Ian Buruma on telling his grandparents' love story

Dutch novelist and international journalist Ian Buruma speaks to Eleanor Wachtel about his latest book, Their Promised Land.
Ian Buruma's Their Promised Land is based on the daily correspondence between his British-German-Jewish grandparents during two world wars and beyond. (Penguin Press)
Listen to the full episode52:12

Ian Buruma is a Dutch author, international journalist and public intellectual. He was born in The Hague in 1951 to a Dutch father and a British-German-Jewish mother. He studied Chinese literature at Leiden University in the Netherlands, and then went to Tokyo to study cinema. He's lived and worked in Hong Kong, London, Berlin, Washington, Oxford and, for more than 10 years, at Bard College, as a professor of democracy, human rights and journalism. His critically acclaimed books tackle subjects as diverse as the assassination of Dutch filmmaker Theo Van Gogh and the human drama of the year 1945. 

In his new book, Their Promised Land: My Grandparents in Love and War, Buruma looks to his own family, using his maternal grandparents' stories and their correspondence during two world wars to examine the first half of the 20th century on a personal level. Ian Buruma spoke to Eleanor Wachtel from New York.

On immigrants and patriotism

My grandparents were born in London, and they met in 1915, right at the beginning of World War I. My grandfather was still at school, and my grandmother was too — they were teenagers, in fact. And my grandfather, being a great patriot, immediately volunteered for the army. But he worried that he wouldn't be sent to the front quickly enough because he had a German name, and the reason he had a German name was because they were both the children of German-Jewish immigrants. My two great-grandfathers came over to London in the 1880s to find jobs in the city as stockbrokers. And like many children of immigrants, my grandparents were more patriotic than the natives, as it were. But they were carrying on the tradition really that went back to Germany, where many middle-class and upper-middle-class Jews were sort of super-Germans, and they were sort of super-Brits in the same way.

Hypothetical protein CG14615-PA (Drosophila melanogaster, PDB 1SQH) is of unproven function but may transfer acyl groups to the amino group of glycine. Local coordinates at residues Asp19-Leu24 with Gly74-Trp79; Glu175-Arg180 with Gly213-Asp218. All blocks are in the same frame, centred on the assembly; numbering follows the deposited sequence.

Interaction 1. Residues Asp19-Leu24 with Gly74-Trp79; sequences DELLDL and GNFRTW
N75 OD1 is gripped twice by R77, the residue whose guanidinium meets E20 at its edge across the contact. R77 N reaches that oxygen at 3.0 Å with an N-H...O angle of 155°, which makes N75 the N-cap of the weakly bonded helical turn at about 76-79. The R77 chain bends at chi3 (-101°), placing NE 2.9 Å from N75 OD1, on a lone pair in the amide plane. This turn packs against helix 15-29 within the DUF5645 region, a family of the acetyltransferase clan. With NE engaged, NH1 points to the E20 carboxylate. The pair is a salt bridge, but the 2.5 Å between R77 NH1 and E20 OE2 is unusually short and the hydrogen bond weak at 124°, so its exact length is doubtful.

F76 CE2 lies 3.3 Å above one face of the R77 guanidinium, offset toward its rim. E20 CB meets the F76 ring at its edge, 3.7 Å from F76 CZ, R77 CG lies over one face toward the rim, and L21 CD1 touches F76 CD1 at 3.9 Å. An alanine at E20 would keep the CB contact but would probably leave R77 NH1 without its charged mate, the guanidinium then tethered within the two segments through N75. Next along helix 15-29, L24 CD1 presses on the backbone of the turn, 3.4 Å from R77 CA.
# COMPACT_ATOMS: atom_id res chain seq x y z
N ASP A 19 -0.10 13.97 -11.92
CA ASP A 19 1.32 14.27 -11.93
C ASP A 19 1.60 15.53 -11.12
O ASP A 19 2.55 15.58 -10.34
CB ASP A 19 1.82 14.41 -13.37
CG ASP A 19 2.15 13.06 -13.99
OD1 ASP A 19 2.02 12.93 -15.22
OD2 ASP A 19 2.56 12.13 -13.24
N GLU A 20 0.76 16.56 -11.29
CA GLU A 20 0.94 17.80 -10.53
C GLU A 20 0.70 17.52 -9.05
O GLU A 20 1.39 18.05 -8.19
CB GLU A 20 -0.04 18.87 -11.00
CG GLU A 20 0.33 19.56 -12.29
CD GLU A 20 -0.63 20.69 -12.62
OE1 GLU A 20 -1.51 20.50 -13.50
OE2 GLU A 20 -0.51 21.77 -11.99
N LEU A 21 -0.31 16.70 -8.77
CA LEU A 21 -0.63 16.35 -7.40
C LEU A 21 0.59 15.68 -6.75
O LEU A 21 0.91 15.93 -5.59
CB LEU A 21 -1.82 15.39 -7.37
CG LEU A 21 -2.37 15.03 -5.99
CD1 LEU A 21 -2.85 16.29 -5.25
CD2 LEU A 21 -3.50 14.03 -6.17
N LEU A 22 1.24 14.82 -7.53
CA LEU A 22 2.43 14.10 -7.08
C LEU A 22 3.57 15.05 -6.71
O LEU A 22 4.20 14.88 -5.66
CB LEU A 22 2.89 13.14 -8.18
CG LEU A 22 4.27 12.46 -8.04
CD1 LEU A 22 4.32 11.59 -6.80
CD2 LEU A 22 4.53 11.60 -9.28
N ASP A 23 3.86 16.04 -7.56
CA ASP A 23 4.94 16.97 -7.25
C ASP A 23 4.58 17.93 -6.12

On love letters that told a bigger story

The first time I actually saw [my grandparents' letters] was in the nineties. I wrote a book called Anglomania about Anglophilia in Europe in history, and I found the letters in a kind of family archive in a filthy old barn in my uncle's country house in Sussex. I looked at some of the letters, and many of them of course are love letters, and I was fascinated, not only because it told the story of these two people and their remarkable relationship, but also because it told the story of the times they lived through — two world wars, what it was like to be a Jewish family when Hitler came onto the scene and so on. From the moment I first became aware of the letters, I thought there was a larger story to be told here.

On anti-Semitism, privilege and hosting German soldiers for Christmas

Coming from relatively privileged families, my grandparents were more cushioned from hostility than many others. They were able to assimilate to a large extent. On the other hand, it's easy to forget how much anti-Semitism there still was, especially before the war. It was often social, it wasn't murderous in the case of Britain, but it was there. They felt much too proud to whine about it, but they did encounter it. I think the most dramatic instance happened in 1938, when my grandfather, who had studied medicine at Cambridge, was trying to get a position at a London hospital and failed. He wrote to my grandmother, "It's the old, old story. The job isn't mine for any price." I think that sharpened his awareness of anti-Semitism, and it's one reason they decided very early to rescue 12 Jewish children from Berlin, who they took care of in some way for the rest of their lives. On the other hand, they were also intensely humane, and always stuck up for the underdog. An extraordinary instance of this came after the war, when a lot of German soldiers were still in PoW camps in Britain, and my grandparents volunteered to host two of these German soldiers at a family Christmas. It was a very odd thing to do for a Jewish family, but I think it speaks to the sense of humanity they had — people who were in trouble needed to be helped. And I think that did probably come from their sense of how lucky they were, but also how precarious that kind of luck is.

Ian Buruma's comments have been edited and condensed.

Music to close the interview: "Piano Quintet in F minor," Op. 34, composed by Johannes Brahms, performed by the New Orford String Quartet.